Perhaps I am underestimating my readership, at that. Perhaps there are folks out there for whom short and choppy sentences ARE a necessity. But that's just the thing - I've never been able to write them. Short choppy sentences exercise no fascination for me - I get no charge from creating them and therefore I cannot see any reader getting a charge out of reading them, and if I TRIED to write like that I would come off sounding like the very worst of what I've always tried to avoid both reading and writing - someone who is *writing down to her readership*.
When my first ever solo effort got published, a slim little volume of three Oscar Wilde-like fairy tales called "The Dolphin's Daughter and other stories" (you could try AmazonUK, or occasionally you get lucky at Amazon US, but at any rate you can see the cover art if you scroll down to the bottom of this page) what they did was put together these three stories that I had written *for an adult readership*, written in as lush and complex and uncompromising a manner as I knew how, and they had put them together in this little book which was aimed at a 15-year-old demographic. When the proofs of that book came to me to check, I remember holding them out to my father in a hand that literally shook, and saying "You look, I daren't, they must have eviscerated the language." Because I figured they had to have done, in order to make it palatable to a young readership.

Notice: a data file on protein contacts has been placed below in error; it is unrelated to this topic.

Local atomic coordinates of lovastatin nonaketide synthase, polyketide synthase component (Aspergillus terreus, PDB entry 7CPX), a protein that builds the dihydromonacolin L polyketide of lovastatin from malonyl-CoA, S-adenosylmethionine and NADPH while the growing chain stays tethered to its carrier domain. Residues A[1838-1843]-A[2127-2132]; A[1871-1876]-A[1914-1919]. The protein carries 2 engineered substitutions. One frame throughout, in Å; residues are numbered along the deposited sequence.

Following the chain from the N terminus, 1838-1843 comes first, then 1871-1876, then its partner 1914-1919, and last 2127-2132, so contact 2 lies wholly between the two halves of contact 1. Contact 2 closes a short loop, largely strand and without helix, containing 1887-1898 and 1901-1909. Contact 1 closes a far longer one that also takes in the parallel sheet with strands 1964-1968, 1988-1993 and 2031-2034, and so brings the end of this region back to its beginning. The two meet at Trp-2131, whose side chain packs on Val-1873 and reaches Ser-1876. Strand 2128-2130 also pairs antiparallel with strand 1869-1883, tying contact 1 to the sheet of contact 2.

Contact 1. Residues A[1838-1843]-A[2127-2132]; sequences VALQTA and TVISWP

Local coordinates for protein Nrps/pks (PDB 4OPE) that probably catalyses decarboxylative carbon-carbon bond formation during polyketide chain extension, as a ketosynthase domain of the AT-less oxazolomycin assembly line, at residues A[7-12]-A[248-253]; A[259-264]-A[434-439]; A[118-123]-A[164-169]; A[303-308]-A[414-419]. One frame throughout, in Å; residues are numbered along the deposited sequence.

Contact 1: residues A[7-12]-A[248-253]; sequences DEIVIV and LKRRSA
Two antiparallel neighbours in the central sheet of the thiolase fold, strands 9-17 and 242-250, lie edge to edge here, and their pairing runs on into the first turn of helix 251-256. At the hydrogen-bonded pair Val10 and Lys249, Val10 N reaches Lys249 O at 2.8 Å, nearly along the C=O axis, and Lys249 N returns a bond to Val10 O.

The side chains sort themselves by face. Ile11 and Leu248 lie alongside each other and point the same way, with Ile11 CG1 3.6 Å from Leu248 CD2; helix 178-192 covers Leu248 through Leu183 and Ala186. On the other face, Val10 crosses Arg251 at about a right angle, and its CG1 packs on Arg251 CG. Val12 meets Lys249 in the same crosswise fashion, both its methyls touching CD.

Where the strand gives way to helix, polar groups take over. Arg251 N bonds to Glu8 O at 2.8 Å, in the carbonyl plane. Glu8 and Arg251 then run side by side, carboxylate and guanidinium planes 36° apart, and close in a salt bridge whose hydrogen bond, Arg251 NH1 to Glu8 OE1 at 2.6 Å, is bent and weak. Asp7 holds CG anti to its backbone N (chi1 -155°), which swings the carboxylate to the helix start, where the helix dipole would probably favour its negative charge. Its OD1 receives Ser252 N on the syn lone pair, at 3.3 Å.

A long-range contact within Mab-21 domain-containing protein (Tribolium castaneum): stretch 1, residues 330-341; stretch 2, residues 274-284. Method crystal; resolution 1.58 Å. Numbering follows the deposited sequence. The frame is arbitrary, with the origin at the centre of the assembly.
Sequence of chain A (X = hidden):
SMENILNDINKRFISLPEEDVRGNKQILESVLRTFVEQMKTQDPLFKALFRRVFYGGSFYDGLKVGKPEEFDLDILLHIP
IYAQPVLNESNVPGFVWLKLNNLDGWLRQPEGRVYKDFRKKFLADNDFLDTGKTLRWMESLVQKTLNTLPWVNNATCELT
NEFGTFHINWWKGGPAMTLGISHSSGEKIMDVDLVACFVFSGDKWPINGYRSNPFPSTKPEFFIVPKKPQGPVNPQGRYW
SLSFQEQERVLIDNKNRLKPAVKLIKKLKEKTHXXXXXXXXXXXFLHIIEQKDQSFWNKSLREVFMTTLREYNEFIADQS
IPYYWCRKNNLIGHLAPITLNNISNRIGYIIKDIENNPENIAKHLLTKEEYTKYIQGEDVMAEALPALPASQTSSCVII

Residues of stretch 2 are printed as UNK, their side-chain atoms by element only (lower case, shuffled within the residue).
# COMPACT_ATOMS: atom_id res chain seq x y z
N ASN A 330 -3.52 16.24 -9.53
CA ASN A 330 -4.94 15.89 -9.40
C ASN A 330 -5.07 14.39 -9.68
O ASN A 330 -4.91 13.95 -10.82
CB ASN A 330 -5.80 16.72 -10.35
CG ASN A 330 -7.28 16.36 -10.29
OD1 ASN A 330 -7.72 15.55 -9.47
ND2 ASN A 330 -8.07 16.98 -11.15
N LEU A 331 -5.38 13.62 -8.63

You know what? They hadn't. Those proofs remain one of the most lightly edited sets of proofs I've ever seen. Longman trusted the audience; that the trust wasn't entirely misplaced is that - although it currently seems to be on the outs with both Amazons - the book, published in 1995, STILL brings me a trickle of royalties every so often. Still being read. No, it wasn't Potterological, it didn't sell ten million copies, but it sold a respectable number of copies for a thin little book that was never published commercially but only under the auspices of a strictly defined reading project by an educational publisher.
So I throw it out to you. What do you think? Should children's books in general, YA books in particular, be written in short choppy sentences - or is it all right to be lush and complex? What do you think about this issue? How important is language? Should we be making readers stretch beyond what they thought might be the limits of their linguistic capabilities, or should we be writing to the LOWEST common denominator and using language that will make a work of fiction accessible to the less well linguistically endowed? Is it the level of language used or the themes within a story that differentiate a children's book from a YA book?